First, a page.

Last year, the White House was ebullient over the news that the cost of a Fourth of July cookout was down a measly 16 cents from the same time in the previous year. This is the same administration that ran a victory lap because gasoline prices dipped by a nickel or two over a two-week period in late 2021. So, now that high inflation is entrenched in every sector of the US economy, how much will Americans spend on a good old-fashioned barbecue as they salute Old Glory?
O Say, Can You See High Prices
Food inflation has soared 10.1% over the last year, according to the latest data from the Bureau of Labor Statistics (BLS). Every item in a refrigerator or pantry has gone up significantly, from cookies (+12.6%) to eggs (+32.2%) and lettuce (11.4%). This sticker shock might as well make every US household breatharian or heed the advice of the World Economic Forum (WEF) and start eating bugs to survive.
It is not only shoppers who are feeling the agony of higher prices. Farmers are afflicted with the price-point pain, too, says Farm Bureau Chief Economist Roger Cryan:
“Despite higher food prices, the supply chain disruptions and inflation have made farm supplies more expensive; like consumers, farmers are price-takers not price-makers. Bottom line, in many cases the higher prices farmers are being paid aren’t covering the increase in their farm expenses. The cost of fuel is up and fertilizer prices have tripled.”
So what about the annual summer cookout? These estimates might vary from the yearly American Farm Bureau (AFB) report, but, based on the BLS numbers from May, here is how much families can expect to spend on this year’s Fourth of July festivities.
- Ground Beef: +13.4% to $5.332 per pound
- Bacon: +16% to $7.364 per pound
- Boneless Chicken Breast: +27.9% to $4.31 per pound
- Pork Chops: +6.6% to $4.13 per pound
- Beans: +15.5% to $1.64 per pound
- Cheddar Cheese: +4.1% to $5.645 per pound
- Potato Chips: +14% to $5.619 per 16 ounce
- Ice Cream: +14.2% to $5.352 half gallon
- Bread: +6.3% to $1.606 per pound
Will the 2023 Fourth of July parties be cheaper? It depends. On the one hand, many suppliers and chain restaurants warn that prices will keep climbing as energy costs soar, and supply chains remain fractured. On the other, investment research firm Morningstar forecasts it will begin next year as multiple agricultural commodities have weakened significantly in recent sessions: wheat, corn, and soybeans are down 9%, 16%, and 15%, respectively.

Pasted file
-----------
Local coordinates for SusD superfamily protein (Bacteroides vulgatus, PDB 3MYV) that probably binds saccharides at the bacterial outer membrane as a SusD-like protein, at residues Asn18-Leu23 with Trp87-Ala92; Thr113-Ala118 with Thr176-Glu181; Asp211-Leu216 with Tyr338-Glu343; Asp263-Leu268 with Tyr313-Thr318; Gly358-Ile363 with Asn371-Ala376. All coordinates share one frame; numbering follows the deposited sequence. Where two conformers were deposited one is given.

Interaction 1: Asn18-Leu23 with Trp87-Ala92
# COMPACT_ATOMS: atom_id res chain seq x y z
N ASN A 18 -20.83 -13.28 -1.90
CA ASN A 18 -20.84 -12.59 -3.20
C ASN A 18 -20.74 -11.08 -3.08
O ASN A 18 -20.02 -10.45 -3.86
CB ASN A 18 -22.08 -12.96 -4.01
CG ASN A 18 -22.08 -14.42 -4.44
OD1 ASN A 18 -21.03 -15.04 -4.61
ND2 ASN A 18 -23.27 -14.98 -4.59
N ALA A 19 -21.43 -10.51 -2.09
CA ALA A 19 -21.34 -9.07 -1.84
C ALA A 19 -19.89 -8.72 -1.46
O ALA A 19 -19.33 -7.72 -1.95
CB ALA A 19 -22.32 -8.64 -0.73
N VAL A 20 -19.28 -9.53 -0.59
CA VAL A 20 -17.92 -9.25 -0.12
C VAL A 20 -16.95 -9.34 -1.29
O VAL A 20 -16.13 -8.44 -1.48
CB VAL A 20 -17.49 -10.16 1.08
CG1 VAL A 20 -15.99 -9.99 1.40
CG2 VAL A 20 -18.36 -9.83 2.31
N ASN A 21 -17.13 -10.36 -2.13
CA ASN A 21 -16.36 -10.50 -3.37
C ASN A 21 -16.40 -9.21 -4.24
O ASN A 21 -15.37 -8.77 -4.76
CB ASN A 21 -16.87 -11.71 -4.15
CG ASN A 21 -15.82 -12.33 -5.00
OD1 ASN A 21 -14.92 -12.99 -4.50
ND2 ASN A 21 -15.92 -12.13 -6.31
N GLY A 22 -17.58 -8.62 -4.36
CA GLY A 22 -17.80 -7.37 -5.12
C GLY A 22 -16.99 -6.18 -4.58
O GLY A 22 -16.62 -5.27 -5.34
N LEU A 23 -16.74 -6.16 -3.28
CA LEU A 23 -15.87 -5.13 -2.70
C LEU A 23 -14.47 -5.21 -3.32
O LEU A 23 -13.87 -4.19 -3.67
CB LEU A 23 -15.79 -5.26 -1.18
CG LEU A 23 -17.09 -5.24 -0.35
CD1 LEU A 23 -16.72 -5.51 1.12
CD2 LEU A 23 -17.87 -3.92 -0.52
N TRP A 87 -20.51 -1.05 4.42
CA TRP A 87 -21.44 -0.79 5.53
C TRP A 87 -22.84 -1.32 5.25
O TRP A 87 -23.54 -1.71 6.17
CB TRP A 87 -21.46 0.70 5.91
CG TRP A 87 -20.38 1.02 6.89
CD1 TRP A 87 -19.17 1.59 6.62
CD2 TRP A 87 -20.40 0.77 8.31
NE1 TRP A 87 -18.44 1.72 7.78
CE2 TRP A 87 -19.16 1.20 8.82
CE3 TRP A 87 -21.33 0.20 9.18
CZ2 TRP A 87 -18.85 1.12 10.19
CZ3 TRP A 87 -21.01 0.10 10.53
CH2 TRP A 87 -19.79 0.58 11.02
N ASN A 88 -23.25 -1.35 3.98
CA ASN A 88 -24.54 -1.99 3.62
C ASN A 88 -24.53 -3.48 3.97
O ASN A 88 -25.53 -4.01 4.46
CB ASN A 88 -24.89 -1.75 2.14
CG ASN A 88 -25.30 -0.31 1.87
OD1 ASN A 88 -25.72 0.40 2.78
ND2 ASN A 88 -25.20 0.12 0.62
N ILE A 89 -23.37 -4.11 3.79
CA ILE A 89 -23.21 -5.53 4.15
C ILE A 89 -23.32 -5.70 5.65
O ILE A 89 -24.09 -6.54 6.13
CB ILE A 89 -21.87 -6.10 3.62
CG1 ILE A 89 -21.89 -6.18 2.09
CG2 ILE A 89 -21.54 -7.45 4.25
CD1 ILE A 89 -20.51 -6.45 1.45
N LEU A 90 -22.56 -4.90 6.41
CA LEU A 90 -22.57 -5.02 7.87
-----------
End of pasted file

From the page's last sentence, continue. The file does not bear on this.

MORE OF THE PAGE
Whatever the case may be, Alan Blinder, professor of economics and public affairs at Princeton and former vice chairman of the Fed, does not believe inflation will be a permanent phenomenon. “One day, hopefully soon, food and energy prices will level off and the supply chain problems will dissipate,” he wrote in a recent op-ed in The Wall Street Journal. “Inflation will fall as quickly and dramatically as it rose. We’ve seen it happen before.”
Until then, households will feel hunger pangs as many consumers skip meals or reduce their portions.
Getting to the July 4 Party Will Be Expensive
While hosting a Fourth of July barbecue will be expensive, even attending one will be a costly endeavor. The national average for a gallon of gasoline is up 58.22% from the same time a year ago, hovering around $4.90. Of course, pain at the pump is felt differently throughout the country, with motorists in California paying $6.31 and Georgia forking over $4.40 to gasoline stations. Transporting meat and produce has added to food prices. An average gallon of diesel has skyrocketed 79% to around $5.80.
Fasting on the Fourth
Since food inflation is eating a significant chunk of household budgets, perhaps fasting on the Fourth is the only solution. Consumers are exhausting their savings, taking on more debt, driving less, and imbibing an entire bottle of Pepto Bismol every time the US government releases the latest inflation data. Maybe this year will be a more solemn event as the cost of living metastasizes into a crisis and the federal government tortures the public with the consequences of Keynesian interventionist economics. The state of the country is hard to swallow.